Barcelona is a city of the most pleasant extremes—be it the food, beaches, or people. It’s a place where you can admire world-class architecture by Antoni Gaudi and dine at a century-old café before heading out to experience some of the best nightlife Europe has to offer. A vibrant and proud city, the Catalonian capital buzzes with an upbeat-yet-chill energy that could make any visitor wonder, Would my job let me work remotely?
For now, a four-day weekend centered around the best eats and drinks will have to suffice. Follow this Thursday through Sunday guide and you’ll see why Barcelona is quickly becoming one of the most sought-after travel destinations in the world.
Where to Stay
While it might be tempting to post up at a ritzy beachfront hotel like the W or Arts Hotel, we suggest heading slightly inland and staying in a central location—like the Gothic Quarter or L’Eixample. The entire city is teeming with four- and five-star hotels, from well-known chains to converted townhouse boutique establishments, which fortunately keep prices relatively affordable. The city’s excellent public transportation system also makes it possible to book your stay somewhere farther removed from the city if that’s more your speed, such as the luxurious Gran Hotel La Florida on Tibidabo Mountain or the posh seaside Little Beach House Barcelona in Garraf.
Our pick can be found in Eixample, now inhabiting what used to be a textile factory. The Yurbban Passage Hotel and Spa is located right above an old passage for which the hotel is named—a corridor once used by merchants and craftsmen peddling their wares. Walk in the front door and you’ll be greeted by an inviting lobby with the heady scent of vetiver in the air and uniquely modern amenities such as a photo booth and wine bottle vending machine. Other highlights include an underground organic spa, a boutique in the lobby featuring goods from local designers, and free breakfast in the morning. Oh, and did we mention the rooftop pool? It has a spectacular view.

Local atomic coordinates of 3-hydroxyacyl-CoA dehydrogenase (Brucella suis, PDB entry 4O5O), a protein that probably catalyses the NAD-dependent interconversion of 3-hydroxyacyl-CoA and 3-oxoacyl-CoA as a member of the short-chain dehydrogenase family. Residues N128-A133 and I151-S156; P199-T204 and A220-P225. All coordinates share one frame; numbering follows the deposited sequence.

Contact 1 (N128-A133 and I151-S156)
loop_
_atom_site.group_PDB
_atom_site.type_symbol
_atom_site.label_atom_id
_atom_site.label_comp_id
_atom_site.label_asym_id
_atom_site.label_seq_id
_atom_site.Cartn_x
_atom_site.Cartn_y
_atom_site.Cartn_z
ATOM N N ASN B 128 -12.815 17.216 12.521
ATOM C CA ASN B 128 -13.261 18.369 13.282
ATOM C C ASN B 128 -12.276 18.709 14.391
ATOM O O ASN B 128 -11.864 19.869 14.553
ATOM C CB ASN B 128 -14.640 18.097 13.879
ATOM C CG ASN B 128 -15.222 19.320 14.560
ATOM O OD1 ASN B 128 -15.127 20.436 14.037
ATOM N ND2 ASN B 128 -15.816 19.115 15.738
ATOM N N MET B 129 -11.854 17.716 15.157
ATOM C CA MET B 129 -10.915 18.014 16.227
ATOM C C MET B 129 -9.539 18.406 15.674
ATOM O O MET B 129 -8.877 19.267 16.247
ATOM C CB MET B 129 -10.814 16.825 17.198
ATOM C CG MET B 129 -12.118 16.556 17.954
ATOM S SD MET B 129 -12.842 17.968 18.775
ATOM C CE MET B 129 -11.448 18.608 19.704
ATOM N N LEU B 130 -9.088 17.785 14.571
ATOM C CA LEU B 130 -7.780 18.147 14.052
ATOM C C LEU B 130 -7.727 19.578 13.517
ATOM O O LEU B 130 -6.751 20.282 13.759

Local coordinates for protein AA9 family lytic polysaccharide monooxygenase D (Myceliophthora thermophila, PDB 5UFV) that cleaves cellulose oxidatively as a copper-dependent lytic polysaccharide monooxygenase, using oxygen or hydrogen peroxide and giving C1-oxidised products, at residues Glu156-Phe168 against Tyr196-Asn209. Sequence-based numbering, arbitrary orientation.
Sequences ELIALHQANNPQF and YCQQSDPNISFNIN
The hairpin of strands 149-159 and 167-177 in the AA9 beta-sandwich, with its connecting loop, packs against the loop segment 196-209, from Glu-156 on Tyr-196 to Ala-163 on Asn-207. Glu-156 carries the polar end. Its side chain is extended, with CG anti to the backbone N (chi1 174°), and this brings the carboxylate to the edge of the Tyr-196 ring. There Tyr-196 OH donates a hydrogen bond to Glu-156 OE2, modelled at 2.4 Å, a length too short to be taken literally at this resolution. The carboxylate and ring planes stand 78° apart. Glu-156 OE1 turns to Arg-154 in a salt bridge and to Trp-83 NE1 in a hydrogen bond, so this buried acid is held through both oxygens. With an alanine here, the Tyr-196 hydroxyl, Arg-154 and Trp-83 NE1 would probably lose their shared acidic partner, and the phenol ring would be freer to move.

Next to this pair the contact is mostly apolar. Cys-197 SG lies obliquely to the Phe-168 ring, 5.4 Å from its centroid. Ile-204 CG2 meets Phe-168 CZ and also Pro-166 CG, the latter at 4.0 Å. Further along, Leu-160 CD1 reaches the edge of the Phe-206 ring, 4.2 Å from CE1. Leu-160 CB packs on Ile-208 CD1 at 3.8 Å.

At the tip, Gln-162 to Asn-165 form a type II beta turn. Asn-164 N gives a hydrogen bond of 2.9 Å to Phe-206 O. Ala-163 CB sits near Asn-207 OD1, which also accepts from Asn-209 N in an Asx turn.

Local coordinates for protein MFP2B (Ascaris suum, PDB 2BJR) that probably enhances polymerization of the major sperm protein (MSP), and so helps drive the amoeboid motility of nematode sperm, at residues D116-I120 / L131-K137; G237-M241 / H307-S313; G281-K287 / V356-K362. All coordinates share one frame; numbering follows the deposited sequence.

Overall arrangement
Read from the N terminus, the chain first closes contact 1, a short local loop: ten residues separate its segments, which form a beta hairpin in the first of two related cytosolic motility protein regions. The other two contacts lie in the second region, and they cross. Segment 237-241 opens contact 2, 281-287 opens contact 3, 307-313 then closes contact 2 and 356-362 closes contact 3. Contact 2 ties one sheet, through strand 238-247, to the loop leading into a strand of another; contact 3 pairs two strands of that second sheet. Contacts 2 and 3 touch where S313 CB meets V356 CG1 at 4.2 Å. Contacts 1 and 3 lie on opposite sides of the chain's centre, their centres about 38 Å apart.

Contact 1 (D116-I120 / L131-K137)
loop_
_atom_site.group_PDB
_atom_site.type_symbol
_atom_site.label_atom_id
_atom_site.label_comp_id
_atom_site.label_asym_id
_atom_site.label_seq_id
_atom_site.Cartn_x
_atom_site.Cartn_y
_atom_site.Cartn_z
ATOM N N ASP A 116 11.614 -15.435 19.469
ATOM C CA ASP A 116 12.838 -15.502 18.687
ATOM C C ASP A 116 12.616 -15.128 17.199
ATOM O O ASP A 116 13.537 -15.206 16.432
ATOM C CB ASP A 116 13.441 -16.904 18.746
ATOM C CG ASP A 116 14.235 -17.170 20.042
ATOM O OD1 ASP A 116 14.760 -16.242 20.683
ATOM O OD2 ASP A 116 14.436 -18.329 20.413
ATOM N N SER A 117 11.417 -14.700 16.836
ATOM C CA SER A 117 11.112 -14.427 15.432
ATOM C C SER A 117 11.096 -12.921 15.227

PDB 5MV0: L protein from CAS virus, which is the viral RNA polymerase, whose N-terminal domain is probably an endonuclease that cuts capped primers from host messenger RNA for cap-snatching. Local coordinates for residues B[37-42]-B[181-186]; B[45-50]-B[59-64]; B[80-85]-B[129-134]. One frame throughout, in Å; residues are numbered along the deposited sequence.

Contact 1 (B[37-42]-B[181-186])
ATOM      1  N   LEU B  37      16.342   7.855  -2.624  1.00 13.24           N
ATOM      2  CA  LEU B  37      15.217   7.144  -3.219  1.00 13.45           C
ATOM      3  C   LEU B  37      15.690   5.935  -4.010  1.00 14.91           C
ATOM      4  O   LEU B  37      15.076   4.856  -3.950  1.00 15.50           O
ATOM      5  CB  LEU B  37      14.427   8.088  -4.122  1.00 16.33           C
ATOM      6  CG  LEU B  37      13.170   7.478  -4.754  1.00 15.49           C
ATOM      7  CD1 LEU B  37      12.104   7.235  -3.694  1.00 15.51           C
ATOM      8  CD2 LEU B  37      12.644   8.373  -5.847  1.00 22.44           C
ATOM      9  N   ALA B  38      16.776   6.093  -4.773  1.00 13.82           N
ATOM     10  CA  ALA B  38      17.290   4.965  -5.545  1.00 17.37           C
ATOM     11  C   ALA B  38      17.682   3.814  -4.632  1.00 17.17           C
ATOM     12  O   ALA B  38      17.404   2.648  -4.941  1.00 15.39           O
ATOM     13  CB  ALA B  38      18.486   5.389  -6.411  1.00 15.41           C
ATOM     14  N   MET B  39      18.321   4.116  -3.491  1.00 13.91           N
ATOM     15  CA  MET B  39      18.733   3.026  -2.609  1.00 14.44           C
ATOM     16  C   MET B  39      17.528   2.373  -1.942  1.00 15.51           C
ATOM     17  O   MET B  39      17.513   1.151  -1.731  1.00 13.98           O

Start your trip off on the right foot with dinner and drinks in the Gothic Quarter, a short walk away if you’re staying at Yurbban Passage. The Gothic Quarter is the perfect introduction to the winding, charming passageways of the city, with things to see and places to eat and drink at every twist and turn. It’s also home to some of the best nightlife in the city. Opened in 1897, El Quatre Gats is an iconic tapas spot known for once being frequented by the likes of Pablo Picasso. It was also the location of his first exhibition. Fill your stomach with some croquetón de jamón ibérico and wood-fired mussels before hitting the bars. Zim is an intimate wine bar less than 10 minutes away (just keep an eye out for its easy-to-miss iron door). Squeeze in and try a few glasses of their unique selection of a dozen or so wines. Tuck in a little early to ensure you’ll have enough steam for a long, action-packed day tomorrow.
Begin with brunch at local hot spot Picnic, right next to the Parc de la Ciutadella. There, you can find delicious Spanish twists on American brunch classics, like French toast with peanut butter sauce and fried green tomatoes with a fresh corn salsa. Don’t miss a glass or two of their Chipotle Bloody Mary.
While you’re still a little sluggish from brunch, meander over to the Arc de Triomf just up the street for a quick photo opportunity. After, it’s time for Barcelona’s crowning architectural jewel: the iconic La Sagrada Família. Work on the basílica began in 1882. It’s still unfinished, but that doesn’t make it any less of a marvel to behold. Take your time walking around the grounds, then head inside to see stunning columns and stained glass. Pro tip: To skip the long lines, make sure to purchase your tickets ahead of time.